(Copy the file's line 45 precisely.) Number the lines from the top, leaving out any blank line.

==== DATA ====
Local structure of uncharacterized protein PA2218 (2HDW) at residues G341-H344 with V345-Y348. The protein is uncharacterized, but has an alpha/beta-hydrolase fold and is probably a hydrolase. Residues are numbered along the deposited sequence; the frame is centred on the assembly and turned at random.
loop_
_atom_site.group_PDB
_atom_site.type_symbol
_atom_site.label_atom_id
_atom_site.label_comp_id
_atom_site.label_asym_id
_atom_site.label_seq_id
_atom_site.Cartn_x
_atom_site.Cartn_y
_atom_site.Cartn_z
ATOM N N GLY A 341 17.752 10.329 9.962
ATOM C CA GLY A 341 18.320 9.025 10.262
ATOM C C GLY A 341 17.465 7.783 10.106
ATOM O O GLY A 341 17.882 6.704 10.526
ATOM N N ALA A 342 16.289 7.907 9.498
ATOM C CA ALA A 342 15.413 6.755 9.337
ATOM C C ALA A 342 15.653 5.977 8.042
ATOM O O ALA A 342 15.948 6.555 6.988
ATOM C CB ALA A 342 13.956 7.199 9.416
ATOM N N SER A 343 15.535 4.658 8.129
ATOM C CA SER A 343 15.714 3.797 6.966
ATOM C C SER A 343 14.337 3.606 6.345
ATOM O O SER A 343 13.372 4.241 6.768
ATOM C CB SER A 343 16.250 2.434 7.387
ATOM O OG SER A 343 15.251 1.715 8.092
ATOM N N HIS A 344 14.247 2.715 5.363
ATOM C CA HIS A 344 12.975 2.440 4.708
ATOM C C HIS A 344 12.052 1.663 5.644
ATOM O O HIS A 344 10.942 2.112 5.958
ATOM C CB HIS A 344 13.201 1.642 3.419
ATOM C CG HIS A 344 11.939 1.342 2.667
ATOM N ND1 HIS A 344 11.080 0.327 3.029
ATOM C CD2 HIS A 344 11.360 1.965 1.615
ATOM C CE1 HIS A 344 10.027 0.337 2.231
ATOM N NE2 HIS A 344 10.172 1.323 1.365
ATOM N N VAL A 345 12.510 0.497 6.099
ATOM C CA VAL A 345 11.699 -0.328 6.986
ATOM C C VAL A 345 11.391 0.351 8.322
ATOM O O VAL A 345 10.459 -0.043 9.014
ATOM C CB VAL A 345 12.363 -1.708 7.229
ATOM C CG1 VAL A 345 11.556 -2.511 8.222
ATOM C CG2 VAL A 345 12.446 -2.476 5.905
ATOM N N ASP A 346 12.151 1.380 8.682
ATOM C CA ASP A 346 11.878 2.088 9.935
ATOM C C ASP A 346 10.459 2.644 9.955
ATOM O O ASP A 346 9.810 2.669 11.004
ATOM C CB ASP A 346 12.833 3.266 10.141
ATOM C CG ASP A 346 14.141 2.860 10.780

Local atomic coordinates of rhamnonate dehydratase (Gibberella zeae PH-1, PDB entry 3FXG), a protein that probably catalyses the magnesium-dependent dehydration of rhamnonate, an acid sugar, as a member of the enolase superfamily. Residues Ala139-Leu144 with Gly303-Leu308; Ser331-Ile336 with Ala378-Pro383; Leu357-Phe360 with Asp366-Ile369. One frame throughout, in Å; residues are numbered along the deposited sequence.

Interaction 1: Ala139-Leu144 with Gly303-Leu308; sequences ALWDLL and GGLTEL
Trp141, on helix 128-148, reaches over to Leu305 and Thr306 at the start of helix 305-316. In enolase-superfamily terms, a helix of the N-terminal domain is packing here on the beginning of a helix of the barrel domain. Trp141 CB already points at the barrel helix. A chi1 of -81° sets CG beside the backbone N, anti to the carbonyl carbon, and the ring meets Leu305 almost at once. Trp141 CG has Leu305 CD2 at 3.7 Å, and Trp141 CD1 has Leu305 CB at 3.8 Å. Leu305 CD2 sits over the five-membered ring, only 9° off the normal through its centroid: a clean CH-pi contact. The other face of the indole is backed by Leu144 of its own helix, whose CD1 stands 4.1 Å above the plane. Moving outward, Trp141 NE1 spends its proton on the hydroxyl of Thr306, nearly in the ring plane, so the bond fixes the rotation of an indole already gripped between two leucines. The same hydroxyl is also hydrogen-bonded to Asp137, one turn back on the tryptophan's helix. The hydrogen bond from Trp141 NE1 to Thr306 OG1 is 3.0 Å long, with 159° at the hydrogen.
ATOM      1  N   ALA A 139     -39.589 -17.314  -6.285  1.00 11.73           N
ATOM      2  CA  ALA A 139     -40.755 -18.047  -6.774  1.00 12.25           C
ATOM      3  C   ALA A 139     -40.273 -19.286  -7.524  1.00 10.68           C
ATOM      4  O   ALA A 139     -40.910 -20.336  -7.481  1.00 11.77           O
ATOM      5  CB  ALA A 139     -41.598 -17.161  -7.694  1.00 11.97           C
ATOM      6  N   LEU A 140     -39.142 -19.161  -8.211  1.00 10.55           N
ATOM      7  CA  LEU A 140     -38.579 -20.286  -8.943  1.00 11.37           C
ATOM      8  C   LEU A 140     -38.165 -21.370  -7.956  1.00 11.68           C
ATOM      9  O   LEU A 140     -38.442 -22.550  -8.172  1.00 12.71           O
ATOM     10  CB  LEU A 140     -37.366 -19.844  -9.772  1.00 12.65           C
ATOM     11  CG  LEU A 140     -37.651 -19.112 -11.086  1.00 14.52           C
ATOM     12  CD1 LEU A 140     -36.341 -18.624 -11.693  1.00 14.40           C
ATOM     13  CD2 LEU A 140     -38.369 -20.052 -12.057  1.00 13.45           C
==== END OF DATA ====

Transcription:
ATOM C CA ASP A 346 11.878 2.088 9.935